The application process is designed for medical schools to get as full a picture of you as possible.
If you receive an interview invitation you have made it through the first cut and they want to know more about who you are. While admission is not guaranteed at this point, you have certainly passed an important plateau, and your chances of admission are much better than they were before you received an interview invitation. You may be interviewed by admissions staff, admissions committee members and/or faculty, staff, and students at the medical school.
Types of Interviews:
- An open file interview means the interviewer will be knowledgeable about you and your candiacy
- A closed file interview means the interviewer likely knows nothing about you or Haverford.
- A Multiple Mini Interview (MMI) consists of a series of short, structured interview stations used to assess candidate’s skills and abilities including: cultural sensitivity; teamwork; ethical decision making; empathy; the ability to think on your feet; and communication skills. It does not assess specific knowledge of the medical field.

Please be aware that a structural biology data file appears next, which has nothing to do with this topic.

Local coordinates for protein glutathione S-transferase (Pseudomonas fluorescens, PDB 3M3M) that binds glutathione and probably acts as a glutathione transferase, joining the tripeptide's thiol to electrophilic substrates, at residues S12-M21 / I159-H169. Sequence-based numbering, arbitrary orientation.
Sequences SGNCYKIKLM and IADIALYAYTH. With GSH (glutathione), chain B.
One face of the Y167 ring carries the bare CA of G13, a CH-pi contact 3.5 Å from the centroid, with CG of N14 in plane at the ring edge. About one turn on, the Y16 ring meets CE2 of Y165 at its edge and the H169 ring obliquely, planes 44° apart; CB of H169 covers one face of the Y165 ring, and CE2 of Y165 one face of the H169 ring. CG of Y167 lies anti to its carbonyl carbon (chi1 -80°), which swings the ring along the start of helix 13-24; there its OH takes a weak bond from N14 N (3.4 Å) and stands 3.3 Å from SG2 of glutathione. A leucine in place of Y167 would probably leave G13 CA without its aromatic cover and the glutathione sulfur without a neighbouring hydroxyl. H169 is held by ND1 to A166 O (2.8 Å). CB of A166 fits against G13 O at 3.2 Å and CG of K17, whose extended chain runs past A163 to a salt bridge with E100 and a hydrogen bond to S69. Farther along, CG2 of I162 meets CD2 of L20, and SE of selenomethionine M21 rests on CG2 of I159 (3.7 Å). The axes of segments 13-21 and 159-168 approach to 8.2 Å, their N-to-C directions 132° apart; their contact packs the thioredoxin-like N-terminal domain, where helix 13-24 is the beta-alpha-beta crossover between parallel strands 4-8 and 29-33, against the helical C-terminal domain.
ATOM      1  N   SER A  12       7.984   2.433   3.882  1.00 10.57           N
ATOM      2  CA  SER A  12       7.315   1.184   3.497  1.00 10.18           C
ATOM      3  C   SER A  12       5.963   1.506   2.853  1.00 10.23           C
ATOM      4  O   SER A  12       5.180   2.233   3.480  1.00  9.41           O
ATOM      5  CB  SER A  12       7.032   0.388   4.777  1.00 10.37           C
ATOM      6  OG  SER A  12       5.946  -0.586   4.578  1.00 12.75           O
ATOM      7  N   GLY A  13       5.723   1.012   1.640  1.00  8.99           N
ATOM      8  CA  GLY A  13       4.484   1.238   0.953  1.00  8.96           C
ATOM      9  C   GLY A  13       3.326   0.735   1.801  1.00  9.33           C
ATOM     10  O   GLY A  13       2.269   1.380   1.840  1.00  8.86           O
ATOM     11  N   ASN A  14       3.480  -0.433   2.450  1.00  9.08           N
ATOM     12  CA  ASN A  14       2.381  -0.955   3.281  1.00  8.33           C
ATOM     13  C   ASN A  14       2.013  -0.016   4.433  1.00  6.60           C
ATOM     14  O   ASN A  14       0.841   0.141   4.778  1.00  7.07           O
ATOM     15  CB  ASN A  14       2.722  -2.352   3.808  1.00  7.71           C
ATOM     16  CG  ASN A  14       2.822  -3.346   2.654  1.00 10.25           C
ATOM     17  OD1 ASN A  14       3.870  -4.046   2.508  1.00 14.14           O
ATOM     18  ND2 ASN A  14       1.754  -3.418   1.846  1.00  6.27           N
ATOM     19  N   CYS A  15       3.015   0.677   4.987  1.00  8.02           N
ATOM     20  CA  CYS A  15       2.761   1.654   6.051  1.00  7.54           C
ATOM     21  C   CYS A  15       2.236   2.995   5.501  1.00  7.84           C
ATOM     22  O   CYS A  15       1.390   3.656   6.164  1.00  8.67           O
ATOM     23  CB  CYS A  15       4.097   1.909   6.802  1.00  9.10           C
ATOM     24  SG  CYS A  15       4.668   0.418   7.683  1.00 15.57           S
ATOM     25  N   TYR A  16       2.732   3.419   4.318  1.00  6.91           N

Preparing for Your Interview:
- Read the medical school’s admission website, re-read your submitted application, and practice talking about yourself, your experiences, and why you want to be a physician.
- Make an appointment with a career counselor at the Center for Career and Professional Advising (CCPA) to schedule a mock interview.
- Keep abreast of issues in the medical field. Medical schools will have an assumption that you have a basic understanding of the current hot issues in medicine and policies in the U.S.
- MD-PhD Applicants: Be sure that you know your science and research well, and have practiced talking about it, particularly with people who may not be in the same field.
After your interview, you should capture and record your impressions of the school and its programs. The medical school application process is long, and past applicants have commented that keeping an “impressions blog” helped them to draw distinctions between schools later in the process when you have to make final decisions.